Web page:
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Catheterisation

From Mediwikis

Types

There are many different sizes of catheter available for use, both in the medical setting and in self-catheterisation that patients may use when they have chronic urinary retention (so it doesn’t get so bad that they have to come into hospital as often).

For some reason the catheters are labelled in terms of French Gauge, with 12 being small and 20 being very large. The size 10 catheters are given to patients who self catheterise.

Male and female catheters are available. "Male" are longer and can be safely used in either men or women. Female catheters are shorter and hence will not pass the whole length of the longer urethra in men. Using these in men results in severe urethral trauma when you inflate the balloon, and because of this (and the subsequent legal precedings) some trusts only have "male" catheters to be used on both males and females.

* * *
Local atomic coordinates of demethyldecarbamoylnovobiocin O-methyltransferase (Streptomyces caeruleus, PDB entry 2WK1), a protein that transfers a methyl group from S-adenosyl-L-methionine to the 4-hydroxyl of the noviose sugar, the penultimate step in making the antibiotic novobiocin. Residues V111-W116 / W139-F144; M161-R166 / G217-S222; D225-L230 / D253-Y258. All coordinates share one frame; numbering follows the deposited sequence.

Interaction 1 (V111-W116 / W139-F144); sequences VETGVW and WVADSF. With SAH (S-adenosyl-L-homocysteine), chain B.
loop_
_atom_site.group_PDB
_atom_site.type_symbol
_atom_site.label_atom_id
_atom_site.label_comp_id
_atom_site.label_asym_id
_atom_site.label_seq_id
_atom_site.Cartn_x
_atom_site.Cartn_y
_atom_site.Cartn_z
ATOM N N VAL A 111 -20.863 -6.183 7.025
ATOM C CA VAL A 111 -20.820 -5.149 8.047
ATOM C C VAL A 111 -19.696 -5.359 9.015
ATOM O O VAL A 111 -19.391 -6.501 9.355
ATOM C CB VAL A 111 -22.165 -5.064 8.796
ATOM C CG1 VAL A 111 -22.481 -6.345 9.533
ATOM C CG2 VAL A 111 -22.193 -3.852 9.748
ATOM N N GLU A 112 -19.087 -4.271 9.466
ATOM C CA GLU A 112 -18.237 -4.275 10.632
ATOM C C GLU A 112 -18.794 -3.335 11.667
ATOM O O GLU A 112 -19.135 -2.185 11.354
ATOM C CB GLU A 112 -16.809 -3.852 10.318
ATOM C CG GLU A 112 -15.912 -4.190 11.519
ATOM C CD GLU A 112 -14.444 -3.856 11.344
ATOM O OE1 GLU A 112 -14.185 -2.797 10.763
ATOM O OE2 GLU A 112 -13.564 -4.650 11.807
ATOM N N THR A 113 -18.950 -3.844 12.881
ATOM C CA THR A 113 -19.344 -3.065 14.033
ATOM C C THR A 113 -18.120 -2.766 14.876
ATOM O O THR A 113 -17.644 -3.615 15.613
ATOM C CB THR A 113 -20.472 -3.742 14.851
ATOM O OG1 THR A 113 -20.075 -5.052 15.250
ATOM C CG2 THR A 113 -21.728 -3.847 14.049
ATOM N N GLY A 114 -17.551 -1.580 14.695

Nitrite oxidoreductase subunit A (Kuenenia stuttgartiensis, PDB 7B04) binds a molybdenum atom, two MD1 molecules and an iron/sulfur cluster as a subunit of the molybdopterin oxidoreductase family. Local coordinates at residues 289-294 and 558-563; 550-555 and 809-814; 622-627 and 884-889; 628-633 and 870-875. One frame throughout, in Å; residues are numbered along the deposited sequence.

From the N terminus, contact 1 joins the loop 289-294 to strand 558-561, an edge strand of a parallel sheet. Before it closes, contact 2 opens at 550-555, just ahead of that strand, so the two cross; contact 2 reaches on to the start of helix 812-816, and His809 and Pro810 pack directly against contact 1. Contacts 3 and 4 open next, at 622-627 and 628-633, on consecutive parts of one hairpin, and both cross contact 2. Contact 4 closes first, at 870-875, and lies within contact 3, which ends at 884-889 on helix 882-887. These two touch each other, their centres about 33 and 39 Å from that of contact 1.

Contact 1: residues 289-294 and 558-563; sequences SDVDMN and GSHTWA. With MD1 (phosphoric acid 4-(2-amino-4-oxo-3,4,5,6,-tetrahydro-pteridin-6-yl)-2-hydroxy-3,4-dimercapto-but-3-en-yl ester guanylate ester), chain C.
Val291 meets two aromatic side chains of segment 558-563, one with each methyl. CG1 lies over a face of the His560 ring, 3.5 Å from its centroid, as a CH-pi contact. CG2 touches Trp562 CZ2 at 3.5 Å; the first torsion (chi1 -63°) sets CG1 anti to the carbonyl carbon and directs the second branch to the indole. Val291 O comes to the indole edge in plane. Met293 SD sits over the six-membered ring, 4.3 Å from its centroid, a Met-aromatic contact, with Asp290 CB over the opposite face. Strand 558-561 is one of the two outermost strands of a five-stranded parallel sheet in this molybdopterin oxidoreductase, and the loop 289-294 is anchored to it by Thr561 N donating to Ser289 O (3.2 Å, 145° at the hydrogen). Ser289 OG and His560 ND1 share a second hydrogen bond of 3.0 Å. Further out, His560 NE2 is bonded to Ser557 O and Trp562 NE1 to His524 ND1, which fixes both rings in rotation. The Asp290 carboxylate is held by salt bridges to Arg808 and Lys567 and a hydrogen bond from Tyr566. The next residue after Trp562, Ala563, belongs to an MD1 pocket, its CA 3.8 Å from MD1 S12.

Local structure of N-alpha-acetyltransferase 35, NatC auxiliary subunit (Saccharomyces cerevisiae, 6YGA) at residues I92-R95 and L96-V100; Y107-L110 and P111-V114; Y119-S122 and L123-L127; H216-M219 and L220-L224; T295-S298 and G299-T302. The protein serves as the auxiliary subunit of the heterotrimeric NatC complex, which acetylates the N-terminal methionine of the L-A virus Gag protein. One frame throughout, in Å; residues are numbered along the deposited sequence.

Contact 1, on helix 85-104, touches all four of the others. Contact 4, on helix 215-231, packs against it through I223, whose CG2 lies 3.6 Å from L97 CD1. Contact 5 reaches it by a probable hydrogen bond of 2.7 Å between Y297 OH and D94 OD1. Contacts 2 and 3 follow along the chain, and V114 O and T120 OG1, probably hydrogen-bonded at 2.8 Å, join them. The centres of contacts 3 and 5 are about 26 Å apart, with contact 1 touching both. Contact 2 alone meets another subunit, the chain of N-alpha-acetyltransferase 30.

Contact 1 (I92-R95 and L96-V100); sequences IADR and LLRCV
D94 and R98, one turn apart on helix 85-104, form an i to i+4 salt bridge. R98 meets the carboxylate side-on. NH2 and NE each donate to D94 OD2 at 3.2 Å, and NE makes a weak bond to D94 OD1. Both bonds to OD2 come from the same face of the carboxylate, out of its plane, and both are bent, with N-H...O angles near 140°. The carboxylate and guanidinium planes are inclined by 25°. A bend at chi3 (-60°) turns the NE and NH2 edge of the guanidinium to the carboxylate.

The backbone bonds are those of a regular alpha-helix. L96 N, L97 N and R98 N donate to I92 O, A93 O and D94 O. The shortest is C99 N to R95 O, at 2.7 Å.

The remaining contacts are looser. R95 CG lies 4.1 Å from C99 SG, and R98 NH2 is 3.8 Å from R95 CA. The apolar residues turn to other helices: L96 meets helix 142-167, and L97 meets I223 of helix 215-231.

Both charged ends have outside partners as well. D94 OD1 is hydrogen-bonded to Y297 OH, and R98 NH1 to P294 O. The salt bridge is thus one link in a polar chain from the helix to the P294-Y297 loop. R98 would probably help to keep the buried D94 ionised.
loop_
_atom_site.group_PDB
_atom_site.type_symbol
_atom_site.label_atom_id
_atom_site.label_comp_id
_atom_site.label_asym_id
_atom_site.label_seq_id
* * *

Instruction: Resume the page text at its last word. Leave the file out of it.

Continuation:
Catheters are mainly made from latex, though there are some more rigid ones with bends in which can be used in patients who are difficult to catheterise and some that contain guide wires, for example patients with BPH (benign prostatic hyperplasia). Note that if a guide wire catheter is being used then after the catheter has been inserted the guide wire is removed.

Remember to ask about latex allergies before using a latex catheter, others like silicon catheters are also available!

Specialised Catheters

There are some catheters known as 3 way catheters, these are catheters that have an extra section within them that is connected to an extra port at the end of the catheter. These 3 way catheters are useful in patients who you worry may block their catheter, for example with blood clots or renal stones. The third port can also be used in irrigation, or flushing of the bladder.

Problems